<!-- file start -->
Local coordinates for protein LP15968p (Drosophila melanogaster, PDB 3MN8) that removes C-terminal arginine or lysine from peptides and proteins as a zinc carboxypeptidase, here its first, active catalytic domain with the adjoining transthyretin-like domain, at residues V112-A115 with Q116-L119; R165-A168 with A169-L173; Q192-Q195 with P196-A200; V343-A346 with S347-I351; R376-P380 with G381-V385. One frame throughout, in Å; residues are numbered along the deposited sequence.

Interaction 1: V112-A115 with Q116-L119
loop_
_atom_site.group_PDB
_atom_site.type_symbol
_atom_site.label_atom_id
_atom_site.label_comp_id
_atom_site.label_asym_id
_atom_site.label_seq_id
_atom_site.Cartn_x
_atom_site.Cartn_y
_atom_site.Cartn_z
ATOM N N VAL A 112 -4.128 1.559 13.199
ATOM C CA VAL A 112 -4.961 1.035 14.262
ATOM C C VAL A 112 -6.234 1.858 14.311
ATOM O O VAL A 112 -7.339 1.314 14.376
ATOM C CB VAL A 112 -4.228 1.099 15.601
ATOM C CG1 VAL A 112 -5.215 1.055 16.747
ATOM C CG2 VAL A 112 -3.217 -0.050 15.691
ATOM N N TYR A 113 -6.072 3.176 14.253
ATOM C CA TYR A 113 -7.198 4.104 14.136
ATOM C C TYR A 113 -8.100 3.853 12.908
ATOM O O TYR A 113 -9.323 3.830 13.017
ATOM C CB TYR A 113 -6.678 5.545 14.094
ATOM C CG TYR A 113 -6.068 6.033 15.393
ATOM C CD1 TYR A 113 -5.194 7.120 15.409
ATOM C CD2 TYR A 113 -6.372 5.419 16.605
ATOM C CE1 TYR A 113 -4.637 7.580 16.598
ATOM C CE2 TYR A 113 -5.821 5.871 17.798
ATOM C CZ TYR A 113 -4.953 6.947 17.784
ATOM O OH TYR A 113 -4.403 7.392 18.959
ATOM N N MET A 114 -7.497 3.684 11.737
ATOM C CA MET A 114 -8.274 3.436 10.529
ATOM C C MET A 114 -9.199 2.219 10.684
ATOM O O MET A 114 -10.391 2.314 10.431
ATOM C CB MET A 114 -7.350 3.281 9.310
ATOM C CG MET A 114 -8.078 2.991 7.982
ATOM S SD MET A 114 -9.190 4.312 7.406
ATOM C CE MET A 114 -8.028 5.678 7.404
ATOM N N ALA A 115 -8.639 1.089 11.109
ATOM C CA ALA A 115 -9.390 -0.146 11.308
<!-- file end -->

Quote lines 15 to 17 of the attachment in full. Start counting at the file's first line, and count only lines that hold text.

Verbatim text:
ATOM C C VAL A 112 -6.234 1.858 14.311
ATOM O O VAL A 112 -7.339 1.314 14.376
ATOM C CB VAL A 112 -4.228 1.099 15.601